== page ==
In order to transform the proposition into an economic theorem we must resort to an analysis that relies on methodological individualism. Thus we may assert that, for example, if an individual’s time preferences fall, ceteris paribus, then he will adopt more roundabout processes of production in order to increase his productivity. This proposition is deduced from an analysis of the value scales of an individual situated in a world in which the greater productivity of longer production processes is assumed to exist. It is indeed time-invariant and specifies an exact and necessary relationship between a change in preferences and individual capital accumulation in theory and history. Furthermore the analysis of the necessary relationship between individual intertemporal value scales and the period of production is logically anterior to a theoretical explanation of capital accumulation or capital consumption on a social level because there is no collective value scale.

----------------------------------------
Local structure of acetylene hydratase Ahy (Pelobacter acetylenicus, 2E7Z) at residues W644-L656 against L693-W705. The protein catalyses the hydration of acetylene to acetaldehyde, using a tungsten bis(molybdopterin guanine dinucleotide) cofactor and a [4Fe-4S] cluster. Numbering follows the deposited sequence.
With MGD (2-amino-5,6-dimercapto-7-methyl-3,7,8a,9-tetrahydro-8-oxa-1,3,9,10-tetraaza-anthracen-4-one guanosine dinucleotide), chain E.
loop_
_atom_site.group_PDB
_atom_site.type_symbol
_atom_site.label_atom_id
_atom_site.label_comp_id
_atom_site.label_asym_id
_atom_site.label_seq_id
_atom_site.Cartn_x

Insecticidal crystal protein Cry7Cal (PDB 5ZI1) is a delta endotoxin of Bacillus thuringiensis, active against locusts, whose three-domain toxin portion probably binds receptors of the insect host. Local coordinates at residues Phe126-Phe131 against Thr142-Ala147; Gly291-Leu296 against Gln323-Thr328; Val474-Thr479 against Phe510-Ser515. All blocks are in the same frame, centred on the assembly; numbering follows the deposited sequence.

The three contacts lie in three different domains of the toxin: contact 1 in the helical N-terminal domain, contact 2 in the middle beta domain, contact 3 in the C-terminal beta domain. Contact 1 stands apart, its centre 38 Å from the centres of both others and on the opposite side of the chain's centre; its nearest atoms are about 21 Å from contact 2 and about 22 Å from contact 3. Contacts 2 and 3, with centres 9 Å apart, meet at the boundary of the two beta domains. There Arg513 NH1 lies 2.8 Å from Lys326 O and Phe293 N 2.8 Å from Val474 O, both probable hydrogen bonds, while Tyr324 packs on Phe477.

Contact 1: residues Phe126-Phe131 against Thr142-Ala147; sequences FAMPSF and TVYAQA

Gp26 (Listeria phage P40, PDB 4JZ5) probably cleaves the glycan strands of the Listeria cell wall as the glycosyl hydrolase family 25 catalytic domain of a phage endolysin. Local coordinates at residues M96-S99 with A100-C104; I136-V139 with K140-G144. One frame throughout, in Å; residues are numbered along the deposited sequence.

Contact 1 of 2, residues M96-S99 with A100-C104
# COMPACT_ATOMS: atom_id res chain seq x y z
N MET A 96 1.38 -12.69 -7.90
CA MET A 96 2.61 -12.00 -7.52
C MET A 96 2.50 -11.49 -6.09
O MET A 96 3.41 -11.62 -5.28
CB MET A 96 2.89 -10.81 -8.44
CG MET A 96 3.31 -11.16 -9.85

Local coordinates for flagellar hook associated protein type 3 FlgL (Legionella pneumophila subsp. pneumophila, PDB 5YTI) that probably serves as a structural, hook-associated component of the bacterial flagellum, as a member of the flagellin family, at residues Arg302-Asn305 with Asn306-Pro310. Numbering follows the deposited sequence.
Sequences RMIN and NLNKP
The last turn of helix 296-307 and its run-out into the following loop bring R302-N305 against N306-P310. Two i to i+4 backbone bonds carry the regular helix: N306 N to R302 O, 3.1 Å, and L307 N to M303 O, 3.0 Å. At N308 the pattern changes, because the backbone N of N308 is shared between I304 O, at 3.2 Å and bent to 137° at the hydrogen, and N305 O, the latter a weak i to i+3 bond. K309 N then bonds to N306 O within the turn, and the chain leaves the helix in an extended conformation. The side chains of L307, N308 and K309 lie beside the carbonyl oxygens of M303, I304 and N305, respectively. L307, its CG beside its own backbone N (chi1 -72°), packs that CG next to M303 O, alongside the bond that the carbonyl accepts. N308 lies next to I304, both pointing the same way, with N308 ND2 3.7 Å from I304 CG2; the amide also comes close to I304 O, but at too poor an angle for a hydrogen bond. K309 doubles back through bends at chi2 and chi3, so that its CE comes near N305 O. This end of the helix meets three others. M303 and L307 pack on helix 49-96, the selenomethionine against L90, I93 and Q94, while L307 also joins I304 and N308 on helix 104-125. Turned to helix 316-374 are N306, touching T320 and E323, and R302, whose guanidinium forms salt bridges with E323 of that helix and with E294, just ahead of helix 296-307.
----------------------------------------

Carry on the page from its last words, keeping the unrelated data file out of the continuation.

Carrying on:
Now let us analyze Huelsmann’s other two propositions, which are indeed are immutable economic theorems. His fourth states that any quantity of money suffices to serve as a medium of exchange for any volume of trade, abstracting from technical consideration of minimum physical size of the monetary unit. Huelsmann’s error here is supposing that because he does not present the theorem itself in terms of individual values and actions, the argument necessary to arrive at the theoretical conclusion does not require reference to these terms. But how do we know that the theorem is true? We of course begin with a situation in which the money supply is expanded and the new money proportionally increases the cash balances of all agents, all other things equal. We then proceed to analyze how the individual cash holder reacts when endowed with this additional money. This requires a methodological individualist analysis involving the effect of the extra money in reducing the marginal utility of money vis-Ã -vis non-monetary goods on the individual value scale and therefore in increasing his demands for these goods. This analysis leads us to the conclusion that the increased quantity of money does not affect the volume of trade but merely reduces the purchasing power of the monetary unit. Thus we are justified in stating that any quantity of money will suffice as a medium of exchange because the market will adjust the value of money accordingly. The framing of the conclusion in terms of monetary and trade aggregates counts nothing against the individualist method of analysis we employed in discovering its truth.